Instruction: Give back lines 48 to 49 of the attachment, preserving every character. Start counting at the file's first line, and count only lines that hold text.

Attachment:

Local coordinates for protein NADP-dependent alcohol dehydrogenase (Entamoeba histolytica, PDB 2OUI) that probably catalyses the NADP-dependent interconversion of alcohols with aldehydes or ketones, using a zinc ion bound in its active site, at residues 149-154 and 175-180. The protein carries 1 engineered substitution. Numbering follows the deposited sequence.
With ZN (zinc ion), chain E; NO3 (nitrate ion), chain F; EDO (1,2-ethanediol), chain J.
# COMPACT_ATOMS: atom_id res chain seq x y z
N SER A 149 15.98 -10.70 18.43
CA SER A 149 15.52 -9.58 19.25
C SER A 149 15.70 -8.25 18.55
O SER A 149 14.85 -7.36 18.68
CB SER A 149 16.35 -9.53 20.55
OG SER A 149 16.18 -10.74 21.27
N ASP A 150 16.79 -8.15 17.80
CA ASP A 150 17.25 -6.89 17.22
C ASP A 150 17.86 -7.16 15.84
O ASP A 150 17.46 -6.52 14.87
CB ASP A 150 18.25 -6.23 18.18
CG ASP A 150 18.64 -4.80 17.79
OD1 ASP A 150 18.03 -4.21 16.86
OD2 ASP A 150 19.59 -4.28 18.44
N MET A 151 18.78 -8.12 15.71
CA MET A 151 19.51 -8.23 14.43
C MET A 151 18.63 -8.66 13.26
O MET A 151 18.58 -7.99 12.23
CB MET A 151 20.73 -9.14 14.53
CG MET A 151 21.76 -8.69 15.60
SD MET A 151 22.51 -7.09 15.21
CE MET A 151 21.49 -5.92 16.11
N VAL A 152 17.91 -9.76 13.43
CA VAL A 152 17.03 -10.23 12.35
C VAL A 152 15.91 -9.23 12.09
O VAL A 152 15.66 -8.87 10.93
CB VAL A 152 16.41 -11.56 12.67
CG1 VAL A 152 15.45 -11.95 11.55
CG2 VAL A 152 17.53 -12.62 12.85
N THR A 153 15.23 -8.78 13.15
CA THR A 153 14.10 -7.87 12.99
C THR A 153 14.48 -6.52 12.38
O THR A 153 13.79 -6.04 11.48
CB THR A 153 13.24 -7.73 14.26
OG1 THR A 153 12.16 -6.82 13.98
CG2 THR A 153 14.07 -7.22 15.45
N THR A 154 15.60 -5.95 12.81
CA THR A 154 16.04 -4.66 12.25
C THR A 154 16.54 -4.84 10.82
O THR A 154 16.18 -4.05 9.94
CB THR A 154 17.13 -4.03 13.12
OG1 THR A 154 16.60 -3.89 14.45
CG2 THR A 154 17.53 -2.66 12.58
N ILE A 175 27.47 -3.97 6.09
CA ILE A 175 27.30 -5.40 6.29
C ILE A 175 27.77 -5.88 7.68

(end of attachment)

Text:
CA ILE A 175 27.30 -5.40 6.29
C ILE A 175 27.77 -5.88 7.68